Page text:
.

Race report: World Superbike in Spain

MOTORLAND ARAGON, Spain–The reign of Rea is over in Spain, temporarily at least. Irishman Jonathan Rea’s string of five uninterrupted 2017 victories for Kawasaki was finally broken by Ducati’s Chaz Davies in the second of the two races in the third World Superbike meeting of the year.

Davies could very well have taken the double if not for a fall on the second-last lap of the first race, when he was dicing with Rea, who went on to collect his fifth win on the trot.

The Welsh factory Ducati rider said, “Yesterday was a disaster, the whole weekend was a disaster until the last lap of the second race. The only moment of joy is bringing home the win!”

Rea was happy to have been gifted the win on Saturday and said he was content with second on Sunday: “We can’t complain too much because on one side of the circuit we were really strong. Congratulations to Chaz, because to come back from a big crash yesterday and win today was really impressive.”

Jonathan Rea celebrates his win in the first WSB race at Aragon.

While it may sound boring to have two riders – Rea and Davies – and two manufacturers – Kawasaki and Ducati – take the bulk of the attention and results to date, there’s actually a lot to be said for the racing so far this season. Ducati’s new signing of veteran Marco Melandri has tossed another helmet into the ring to join Rea, Davies, and Rea’s team-mate Tom Sykes at the sharp end, while the Yamaha duo of Alex Lowes and Michael van der Mark are very close indeed to also being right in the mix. Both riders showed impressive speed and were able to stay with the top group for much of the second race in Spain.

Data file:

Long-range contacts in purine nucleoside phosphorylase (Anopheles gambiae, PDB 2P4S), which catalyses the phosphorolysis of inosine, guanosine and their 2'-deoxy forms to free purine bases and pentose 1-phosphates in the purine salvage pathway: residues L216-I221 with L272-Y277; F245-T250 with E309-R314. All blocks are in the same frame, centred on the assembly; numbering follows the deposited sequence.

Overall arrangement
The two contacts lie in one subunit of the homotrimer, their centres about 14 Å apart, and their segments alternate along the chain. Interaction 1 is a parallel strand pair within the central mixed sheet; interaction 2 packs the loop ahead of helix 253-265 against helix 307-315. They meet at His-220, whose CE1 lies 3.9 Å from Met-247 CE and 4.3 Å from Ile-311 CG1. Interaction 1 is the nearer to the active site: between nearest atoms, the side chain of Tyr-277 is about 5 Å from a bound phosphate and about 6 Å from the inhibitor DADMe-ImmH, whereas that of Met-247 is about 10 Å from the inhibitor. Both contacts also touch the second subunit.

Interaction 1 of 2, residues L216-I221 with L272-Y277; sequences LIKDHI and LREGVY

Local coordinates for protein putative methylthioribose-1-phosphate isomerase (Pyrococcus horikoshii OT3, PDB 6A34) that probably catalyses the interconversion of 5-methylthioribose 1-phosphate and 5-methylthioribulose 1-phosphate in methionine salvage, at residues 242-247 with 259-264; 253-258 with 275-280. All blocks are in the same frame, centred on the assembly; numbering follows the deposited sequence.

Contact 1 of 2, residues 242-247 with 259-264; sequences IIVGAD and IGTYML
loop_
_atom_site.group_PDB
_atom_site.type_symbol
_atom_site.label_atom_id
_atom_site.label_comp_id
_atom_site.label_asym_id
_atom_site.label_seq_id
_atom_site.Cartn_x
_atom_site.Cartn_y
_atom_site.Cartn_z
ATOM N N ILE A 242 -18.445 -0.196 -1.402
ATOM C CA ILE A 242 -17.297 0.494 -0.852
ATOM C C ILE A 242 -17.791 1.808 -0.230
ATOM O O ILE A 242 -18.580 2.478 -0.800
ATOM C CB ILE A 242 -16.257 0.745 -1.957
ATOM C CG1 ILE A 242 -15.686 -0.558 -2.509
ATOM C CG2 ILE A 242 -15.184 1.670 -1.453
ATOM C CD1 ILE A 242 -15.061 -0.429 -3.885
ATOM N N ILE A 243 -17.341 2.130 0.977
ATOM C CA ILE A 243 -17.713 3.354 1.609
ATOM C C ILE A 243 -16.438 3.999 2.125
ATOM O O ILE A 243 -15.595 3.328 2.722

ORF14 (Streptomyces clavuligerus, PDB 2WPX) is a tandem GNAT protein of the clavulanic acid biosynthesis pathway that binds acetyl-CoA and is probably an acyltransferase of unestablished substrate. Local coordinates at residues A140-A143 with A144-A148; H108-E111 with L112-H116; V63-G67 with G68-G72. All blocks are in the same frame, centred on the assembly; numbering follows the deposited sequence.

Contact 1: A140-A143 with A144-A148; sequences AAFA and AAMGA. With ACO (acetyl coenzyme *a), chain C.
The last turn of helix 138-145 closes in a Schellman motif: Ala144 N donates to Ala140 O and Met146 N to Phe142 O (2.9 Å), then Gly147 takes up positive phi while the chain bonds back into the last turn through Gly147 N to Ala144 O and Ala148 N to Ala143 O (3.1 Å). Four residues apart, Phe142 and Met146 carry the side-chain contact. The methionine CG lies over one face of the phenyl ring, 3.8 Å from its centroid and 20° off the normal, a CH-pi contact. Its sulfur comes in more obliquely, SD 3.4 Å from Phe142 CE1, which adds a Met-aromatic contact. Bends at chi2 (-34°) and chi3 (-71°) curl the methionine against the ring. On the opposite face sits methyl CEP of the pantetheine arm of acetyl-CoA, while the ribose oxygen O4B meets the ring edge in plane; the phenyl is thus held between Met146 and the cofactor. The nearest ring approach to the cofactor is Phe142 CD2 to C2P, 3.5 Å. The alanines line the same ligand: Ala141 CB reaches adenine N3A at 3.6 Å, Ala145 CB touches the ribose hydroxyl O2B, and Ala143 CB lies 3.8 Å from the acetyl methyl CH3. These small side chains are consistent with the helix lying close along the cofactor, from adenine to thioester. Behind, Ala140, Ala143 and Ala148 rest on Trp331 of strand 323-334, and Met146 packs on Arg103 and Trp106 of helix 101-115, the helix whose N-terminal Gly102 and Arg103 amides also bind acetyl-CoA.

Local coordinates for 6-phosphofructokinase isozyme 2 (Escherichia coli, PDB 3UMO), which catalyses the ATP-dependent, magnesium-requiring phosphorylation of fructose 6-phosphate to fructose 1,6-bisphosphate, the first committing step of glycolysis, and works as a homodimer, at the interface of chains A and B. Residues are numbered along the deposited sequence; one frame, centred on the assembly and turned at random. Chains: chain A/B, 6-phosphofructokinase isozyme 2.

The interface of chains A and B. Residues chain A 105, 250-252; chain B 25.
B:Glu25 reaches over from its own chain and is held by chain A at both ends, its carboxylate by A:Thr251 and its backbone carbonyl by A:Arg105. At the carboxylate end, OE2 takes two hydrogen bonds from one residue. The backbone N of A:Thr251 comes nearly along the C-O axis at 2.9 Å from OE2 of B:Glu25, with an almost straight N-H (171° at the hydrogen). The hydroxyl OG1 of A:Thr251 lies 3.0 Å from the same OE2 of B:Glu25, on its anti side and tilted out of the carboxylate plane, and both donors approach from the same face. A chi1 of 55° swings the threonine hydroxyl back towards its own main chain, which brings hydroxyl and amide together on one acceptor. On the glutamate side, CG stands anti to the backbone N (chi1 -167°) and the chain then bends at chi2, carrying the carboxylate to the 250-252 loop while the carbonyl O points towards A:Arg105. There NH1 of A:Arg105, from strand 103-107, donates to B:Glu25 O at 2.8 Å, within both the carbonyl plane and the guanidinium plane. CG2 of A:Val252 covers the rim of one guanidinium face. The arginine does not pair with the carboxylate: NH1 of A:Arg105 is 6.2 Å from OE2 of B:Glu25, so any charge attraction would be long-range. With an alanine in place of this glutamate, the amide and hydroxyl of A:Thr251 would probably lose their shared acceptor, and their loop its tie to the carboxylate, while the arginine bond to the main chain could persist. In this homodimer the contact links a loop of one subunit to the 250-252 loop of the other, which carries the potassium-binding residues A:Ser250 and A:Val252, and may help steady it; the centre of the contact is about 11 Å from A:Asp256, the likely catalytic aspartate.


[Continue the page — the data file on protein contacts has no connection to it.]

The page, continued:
You could also say that the Aprilia team is getting closer, with Eugene Laverty and Leandro Mercado doing well to collect top 10 finishes, getting a bit nearer the front each time out.

Tom Sykes was unwell all weekend, but still managed third and fourth on the other Kawasaki.

Rea’s dominant performance so far (with a 50-point lead, equivalent to two race wins) definitely puts him in a good spot to aim for a third consecutive title. However, there are still 20 races left and Rea’s had to fight hard for his wins so far. The two Ducati riders are right there, and his team-mate Tom Sykes is also close. Sykes had a bad weekend in Spain, being quite ill with a bad cold and also suffering from something like food poisoning, but he still collected a third and a fourth. It also won’t be a surprise to see either of the Yamaha riders on the podium before too many races go by.

Still, there’s no question that the duel between Rea and Davies, picking up where 2016 left off, looks like being the highlight of the year as far as race wins go. The two were at it hammer-and-tongs in Aragon, a track at which the Ducati goes well; in both races the two constantly swapped positions – even paint, once or twice – but the passes were clean and both riders said they’d enjoyed the contests.

Jordi Torres had a good weekend on the Althea BMW.

A little farther back, Jordi Torres of Spain on the Althea BMW is also doing very well, collecting a sixth and a seventh. With no direct factory involvement and running the lone BMW in the field, the team’s performance so far has been exemplary.